Image from: Emerson College ECommunication Thoughts
Tomorrow is one of the most important days in my young life. Star Wars turns 35. Let that sink in for a minute. It’s been 35 incredible years since those genius yellow words of sci-fi storytelling scrolled across screens around the country and inspired the world.
The franchise that has had one of the most significant impacts on American pop culture has held its staying power for 35 years for a reason. Star Wars is a marketing machine. Most recently, the films are being converted to 3-D to delight new generations of diehard fans. Although it’s not the first time a massively popular film has been re-released in 3-D, it’s the first time that 6 massively popular films have.
As a fan of all 6 movies (yes, even Phantom Menace), I wondered if re-releasing the movies in 3-D generated any buzz, knowing that many Star Wars fans have become disillusioned with the many significant changes introduced by George Lucas over the years. Apparently, most of the franchise’s younger fans (myself included) are still interested as nearly 40% of visitors to StarWars.com in April 2012 were below the age 35, far too young to have seen and understood any of the original trilogy in theaters.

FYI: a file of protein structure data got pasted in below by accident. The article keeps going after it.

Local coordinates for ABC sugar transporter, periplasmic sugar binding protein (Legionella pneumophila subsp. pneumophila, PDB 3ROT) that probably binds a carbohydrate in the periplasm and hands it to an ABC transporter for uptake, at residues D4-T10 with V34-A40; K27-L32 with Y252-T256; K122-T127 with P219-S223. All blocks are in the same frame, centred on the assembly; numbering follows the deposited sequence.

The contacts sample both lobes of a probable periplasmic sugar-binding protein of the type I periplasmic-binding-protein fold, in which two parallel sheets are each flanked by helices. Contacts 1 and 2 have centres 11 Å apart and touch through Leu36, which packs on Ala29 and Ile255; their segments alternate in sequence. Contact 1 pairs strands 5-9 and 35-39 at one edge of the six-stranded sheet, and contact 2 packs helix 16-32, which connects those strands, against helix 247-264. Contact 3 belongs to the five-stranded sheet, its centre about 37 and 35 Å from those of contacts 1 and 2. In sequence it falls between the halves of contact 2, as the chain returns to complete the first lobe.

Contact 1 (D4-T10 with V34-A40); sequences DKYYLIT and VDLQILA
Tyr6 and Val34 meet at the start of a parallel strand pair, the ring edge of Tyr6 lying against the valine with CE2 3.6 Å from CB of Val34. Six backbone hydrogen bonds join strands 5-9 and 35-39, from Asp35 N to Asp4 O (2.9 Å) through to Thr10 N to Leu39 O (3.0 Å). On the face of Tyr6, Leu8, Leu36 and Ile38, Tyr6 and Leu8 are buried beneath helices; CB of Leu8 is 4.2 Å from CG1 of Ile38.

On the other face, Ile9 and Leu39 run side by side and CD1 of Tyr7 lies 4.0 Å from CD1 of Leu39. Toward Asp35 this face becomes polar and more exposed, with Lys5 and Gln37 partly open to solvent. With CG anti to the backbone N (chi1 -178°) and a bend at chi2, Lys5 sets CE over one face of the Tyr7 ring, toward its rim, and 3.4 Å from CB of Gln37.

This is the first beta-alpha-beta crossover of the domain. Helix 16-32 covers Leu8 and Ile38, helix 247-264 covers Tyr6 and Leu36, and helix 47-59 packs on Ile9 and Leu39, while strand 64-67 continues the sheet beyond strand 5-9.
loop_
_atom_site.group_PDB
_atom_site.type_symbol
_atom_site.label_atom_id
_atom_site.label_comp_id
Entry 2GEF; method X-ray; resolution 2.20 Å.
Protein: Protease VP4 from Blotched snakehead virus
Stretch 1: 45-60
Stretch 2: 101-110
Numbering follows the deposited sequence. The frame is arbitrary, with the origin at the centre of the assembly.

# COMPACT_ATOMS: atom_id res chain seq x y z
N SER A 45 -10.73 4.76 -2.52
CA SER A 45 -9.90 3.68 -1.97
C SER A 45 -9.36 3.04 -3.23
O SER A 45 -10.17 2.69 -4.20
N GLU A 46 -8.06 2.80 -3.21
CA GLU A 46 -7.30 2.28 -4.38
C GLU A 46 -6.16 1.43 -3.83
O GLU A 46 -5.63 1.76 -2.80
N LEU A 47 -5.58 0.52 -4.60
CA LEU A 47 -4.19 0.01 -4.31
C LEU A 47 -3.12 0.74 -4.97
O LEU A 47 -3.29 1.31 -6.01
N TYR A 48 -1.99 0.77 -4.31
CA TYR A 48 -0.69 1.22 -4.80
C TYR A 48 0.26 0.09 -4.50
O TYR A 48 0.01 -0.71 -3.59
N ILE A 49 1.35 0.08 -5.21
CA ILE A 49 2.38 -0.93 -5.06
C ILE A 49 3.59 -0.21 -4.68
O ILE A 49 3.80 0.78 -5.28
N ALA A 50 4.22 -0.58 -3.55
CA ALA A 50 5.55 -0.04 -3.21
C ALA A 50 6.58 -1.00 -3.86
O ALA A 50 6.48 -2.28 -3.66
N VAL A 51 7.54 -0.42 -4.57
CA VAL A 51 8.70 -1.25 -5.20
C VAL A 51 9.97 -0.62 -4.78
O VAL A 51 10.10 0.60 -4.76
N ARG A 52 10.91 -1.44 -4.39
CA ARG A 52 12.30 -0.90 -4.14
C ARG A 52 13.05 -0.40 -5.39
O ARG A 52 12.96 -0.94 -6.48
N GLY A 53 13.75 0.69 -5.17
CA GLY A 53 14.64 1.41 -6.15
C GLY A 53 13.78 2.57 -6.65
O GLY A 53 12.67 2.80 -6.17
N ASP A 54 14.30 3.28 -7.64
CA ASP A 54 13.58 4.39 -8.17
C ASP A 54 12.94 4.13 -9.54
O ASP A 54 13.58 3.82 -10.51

Despite being panned by fans and critics alike, the 3-D release of Phantom Menace managed to gross nearly $103M at the box office after its February release, a trend that’s mirrored in daily reach and attention as seen above. And as you can see by the chart below, StarWars.com garnered more than 1.2M unique visitors in February.
How do you feel about a beloved series of films like Star Wars being released in yet another iteration? Is the success of Phantom Menace in 3-D due solely to good marketing practices? Will you be celebrating the 35th anniversary tomorrow? I know I will be. May the force be with all of you this weekend.
Jared is currently the Associate Digital Marketing Manager at Compete (Millward Brown Digital). He is a graduate of Northeastern University, having achieved his B.A. in Communication Studies. If you like what you read, you can connect with him on Google+, Twitter, or on LinkedIn.